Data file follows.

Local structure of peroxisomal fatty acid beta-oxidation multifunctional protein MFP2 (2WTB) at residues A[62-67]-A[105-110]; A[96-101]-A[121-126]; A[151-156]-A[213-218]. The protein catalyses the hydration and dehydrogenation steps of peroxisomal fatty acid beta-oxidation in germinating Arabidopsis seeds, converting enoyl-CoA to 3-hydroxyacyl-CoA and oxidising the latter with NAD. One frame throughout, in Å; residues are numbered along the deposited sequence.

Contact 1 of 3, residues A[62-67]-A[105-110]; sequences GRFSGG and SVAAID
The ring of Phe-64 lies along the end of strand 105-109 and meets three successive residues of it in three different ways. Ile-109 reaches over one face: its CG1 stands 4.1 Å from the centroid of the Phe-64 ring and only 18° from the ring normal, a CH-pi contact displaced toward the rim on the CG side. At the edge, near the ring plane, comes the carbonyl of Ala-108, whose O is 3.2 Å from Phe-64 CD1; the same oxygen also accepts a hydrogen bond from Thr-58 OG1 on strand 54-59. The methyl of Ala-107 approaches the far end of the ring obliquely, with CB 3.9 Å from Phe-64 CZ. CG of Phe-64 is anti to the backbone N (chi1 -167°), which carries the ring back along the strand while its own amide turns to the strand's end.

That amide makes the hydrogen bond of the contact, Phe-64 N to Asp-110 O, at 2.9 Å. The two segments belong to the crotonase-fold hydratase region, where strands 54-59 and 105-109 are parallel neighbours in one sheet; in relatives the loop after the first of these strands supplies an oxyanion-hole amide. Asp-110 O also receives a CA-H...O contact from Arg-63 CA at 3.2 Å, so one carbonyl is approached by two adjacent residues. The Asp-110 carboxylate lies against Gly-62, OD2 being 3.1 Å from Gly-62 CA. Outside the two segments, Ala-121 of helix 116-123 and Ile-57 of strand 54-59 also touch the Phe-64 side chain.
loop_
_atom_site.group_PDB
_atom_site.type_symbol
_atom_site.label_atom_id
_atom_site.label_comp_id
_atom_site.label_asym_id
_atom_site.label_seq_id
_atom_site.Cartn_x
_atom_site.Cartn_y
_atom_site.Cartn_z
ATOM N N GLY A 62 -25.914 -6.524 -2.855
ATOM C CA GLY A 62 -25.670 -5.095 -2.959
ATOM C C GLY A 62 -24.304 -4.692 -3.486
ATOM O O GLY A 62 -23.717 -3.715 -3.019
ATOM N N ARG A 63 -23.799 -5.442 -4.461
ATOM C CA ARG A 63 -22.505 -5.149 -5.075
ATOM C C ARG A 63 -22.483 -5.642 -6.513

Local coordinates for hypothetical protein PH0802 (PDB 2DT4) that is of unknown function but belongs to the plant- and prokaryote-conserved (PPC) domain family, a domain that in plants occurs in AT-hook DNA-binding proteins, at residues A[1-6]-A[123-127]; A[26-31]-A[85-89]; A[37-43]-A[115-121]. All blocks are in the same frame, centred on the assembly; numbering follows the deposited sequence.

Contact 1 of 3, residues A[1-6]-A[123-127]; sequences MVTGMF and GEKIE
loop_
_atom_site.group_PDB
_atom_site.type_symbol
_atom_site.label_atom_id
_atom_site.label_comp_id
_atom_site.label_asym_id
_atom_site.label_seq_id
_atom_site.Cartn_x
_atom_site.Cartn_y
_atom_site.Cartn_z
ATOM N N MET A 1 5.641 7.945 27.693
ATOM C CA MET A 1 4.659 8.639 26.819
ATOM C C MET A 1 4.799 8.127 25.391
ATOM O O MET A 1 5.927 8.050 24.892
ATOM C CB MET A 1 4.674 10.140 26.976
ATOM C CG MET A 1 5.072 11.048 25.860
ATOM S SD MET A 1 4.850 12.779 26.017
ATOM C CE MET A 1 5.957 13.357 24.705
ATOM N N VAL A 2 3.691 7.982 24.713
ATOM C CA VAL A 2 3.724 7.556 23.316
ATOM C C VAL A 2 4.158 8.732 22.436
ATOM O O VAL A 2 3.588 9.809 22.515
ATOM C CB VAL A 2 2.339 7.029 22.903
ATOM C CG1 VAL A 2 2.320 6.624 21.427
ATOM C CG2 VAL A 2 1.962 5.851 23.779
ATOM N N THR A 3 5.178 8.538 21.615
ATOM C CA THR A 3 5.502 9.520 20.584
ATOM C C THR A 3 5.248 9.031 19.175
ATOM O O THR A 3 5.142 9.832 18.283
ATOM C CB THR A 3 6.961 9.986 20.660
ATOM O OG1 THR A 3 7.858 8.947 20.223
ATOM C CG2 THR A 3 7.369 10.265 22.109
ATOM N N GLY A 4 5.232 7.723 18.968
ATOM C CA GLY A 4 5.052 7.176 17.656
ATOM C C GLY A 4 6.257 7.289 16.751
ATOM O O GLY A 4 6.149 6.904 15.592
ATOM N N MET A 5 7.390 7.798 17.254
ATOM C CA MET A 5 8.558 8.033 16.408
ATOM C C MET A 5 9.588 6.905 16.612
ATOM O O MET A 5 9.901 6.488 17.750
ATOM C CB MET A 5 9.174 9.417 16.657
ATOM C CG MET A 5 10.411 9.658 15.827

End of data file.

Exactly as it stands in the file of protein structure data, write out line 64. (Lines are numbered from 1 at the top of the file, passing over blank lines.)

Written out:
ATOM C CB MET A 5 9.174 9.417 16.657